9. Working with colleagues is harder than the students. No need to elaborate. Students are easy. Adults are much, much harder.

10. Becoming more organised in approaching mega tasks or deadlines such as reports. Start as early as possible. Think ahead. Work smart. Recognizing my weaknesses such as keeping a classroom tidy. I swear, it’s part of working in the early years. Well, I would say that but … having 28 tiny hands moving things, having to multi task managing the classroom as I am being given letters/ forms/ things  means I invariably put them down on any surface. Covering my desk with all manner of things, most of which I don’t need there. ( I can actually think of a bottle of Balsamic Vinegar sitting my my desk, right at this minute that I brought in once for a salad I made for lunch in like October, yes… really… ) I make an attempt to tidy when I walk into my classroom and look at it in disgust, when I can’t find something I need because it could literally be anywhere. At the end of last year, we had to empty our classrooms. This was my first emptying of a classroom I had inhabited ever. That’s when I realised what a total pig I was. Keisha and Mel will tell you exactly how messy it was because I bet ( actually, I KNOW) they remember it vividly. Behind every corner, every piece of furniture, on every shelf was something … it could have been anything …  something I was sure I would use again, would need, but obviously could never ever find when I remembered I had it. Finding pieces of jigsaws or games in dusty, never seen before spaces. Being ridiculously frustrated at the whole task. That’s when I realised I could never again let my classroom be that disorganised. And I have made a conscientious effort this year to try harder. I’ve come to accept nobody else will ever clean my cupboard .. or my desk, or the empty (initially) tantalizing flat tops of shelves which invite me to place things on them …  no matter how much I wish somebody would! If I want to be able to find something, I need to actually be able to walk in my cupboard. I need to take resources back to the library regularly instead of the library being empty because I have them all! I say this, and I know I am better this year. To be fair. anything would be an improvement. I have a box in my cupboard for random things I find, which I know are part of something, so at the end of the year, I can put them all back in the right boxes/ games. (Hmm, reading that sentence, I’m not sure how tidy that sounds really!) But I do know how busy I am and how little time I have to do these things. I tidied my cupboard yesterday after feeling sick of not being able to walk in it without tripping over something (often a random bag of junk collected for junk modelling or large resources such as a basketball hoop (which thinking of, I should just return to wherever it came from, I’ll remember where if I think hard enough about it) ) .. I emptied my desk a little. I can only try. And at least, by about May, I’ll know about the end of year clean out and make a huge effort to clean and organise in preparation. Never again will I repeat last year. Ever.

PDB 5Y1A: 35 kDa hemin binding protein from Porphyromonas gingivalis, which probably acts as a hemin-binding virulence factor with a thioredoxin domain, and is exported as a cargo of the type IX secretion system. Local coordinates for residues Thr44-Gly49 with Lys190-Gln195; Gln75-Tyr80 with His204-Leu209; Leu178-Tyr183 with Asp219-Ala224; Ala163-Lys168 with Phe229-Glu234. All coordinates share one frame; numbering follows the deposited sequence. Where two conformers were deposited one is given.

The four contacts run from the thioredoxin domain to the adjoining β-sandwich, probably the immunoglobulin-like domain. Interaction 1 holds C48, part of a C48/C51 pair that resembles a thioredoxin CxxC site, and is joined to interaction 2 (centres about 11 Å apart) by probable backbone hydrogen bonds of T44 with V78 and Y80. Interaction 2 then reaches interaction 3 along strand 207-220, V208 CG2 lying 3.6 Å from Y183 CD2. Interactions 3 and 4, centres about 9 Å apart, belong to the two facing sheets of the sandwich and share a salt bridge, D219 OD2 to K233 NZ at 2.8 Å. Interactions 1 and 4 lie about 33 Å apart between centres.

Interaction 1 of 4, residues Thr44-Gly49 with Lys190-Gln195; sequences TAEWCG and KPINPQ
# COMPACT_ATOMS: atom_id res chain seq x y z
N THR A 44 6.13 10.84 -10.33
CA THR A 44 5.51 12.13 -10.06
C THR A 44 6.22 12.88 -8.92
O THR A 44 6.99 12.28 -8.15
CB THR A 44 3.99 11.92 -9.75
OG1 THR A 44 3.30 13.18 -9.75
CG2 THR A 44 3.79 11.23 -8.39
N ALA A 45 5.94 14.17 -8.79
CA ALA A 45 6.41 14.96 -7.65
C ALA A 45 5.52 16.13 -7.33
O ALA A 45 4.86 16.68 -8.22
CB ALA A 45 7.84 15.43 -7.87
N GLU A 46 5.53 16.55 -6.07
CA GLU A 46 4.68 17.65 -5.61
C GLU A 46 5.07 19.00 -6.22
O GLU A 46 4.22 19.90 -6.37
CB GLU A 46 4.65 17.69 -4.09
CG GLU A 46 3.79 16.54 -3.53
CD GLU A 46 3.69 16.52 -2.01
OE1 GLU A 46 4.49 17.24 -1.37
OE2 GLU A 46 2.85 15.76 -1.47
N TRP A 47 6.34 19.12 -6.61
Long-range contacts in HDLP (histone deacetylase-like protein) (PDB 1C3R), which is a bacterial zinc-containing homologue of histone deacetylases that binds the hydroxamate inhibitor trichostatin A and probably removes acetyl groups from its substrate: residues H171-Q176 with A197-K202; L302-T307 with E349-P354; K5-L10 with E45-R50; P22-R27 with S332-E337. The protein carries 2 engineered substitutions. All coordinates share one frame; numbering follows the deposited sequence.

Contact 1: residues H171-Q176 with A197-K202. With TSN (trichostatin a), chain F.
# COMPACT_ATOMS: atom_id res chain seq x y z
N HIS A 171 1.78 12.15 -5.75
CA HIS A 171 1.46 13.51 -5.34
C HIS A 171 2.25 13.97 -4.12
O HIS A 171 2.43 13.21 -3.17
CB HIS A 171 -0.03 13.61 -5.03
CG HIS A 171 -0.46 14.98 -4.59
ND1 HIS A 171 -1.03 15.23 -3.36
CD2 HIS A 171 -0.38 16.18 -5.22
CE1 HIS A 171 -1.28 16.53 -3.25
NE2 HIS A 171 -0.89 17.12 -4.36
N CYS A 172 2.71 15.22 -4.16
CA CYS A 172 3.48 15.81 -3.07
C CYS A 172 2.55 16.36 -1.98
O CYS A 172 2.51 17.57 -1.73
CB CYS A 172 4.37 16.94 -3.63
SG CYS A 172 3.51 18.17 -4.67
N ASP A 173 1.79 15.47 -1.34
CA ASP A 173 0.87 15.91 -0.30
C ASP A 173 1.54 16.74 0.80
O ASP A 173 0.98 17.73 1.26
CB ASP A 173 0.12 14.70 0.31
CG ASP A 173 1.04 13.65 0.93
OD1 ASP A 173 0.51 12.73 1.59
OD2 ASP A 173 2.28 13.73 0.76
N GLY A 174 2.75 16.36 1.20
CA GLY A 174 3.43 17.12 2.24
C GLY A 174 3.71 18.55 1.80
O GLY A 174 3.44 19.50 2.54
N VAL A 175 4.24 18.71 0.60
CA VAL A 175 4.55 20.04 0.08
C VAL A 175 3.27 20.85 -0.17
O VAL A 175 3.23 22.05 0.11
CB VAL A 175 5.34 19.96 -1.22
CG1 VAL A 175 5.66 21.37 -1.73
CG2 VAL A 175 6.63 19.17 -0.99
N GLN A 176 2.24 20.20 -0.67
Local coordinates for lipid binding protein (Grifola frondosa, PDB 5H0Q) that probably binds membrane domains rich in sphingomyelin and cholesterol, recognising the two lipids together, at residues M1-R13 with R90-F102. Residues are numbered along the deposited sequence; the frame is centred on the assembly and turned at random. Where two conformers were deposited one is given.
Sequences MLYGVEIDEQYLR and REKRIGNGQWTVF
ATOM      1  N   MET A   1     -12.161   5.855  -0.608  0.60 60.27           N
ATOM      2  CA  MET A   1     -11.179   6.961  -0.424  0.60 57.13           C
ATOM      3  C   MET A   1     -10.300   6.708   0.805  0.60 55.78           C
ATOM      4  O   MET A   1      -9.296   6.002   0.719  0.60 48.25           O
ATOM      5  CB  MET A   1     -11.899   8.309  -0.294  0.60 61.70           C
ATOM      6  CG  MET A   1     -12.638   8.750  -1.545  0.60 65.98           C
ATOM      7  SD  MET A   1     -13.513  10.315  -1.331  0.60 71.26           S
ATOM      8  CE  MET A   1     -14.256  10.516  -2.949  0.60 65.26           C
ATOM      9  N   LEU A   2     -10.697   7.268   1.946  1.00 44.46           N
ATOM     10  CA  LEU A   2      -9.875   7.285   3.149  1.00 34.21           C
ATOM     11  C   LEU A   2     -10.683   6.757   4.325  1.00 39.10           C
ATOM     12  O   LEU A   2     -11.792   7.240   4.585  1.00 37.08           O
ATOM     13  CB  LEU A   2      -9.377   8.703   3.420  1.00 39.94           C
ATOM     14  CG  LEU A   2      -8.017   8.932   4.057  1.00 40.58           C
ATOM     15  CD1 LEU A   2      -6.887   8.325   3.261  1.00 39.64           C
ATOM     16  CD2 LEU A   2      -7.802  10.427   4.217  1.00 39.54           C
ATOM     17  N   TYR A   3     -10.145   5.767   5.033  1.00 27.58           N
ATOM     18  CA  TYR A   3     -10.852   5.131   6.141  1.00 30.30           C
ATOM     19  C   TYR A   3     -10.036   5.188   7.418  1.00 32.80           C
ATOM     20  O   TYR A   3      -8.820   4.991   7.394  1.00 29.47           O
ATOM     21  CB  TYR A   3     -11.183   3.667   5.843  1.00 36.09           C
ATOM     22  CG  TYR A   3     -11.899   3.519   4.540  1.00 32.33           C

11. Realizing that my ideas are as valid as other peoples and I have a lot to contribute to discussions and planning/ ideas. Realizing we are all learning, no matter where we are on our journey as a teacher and learner.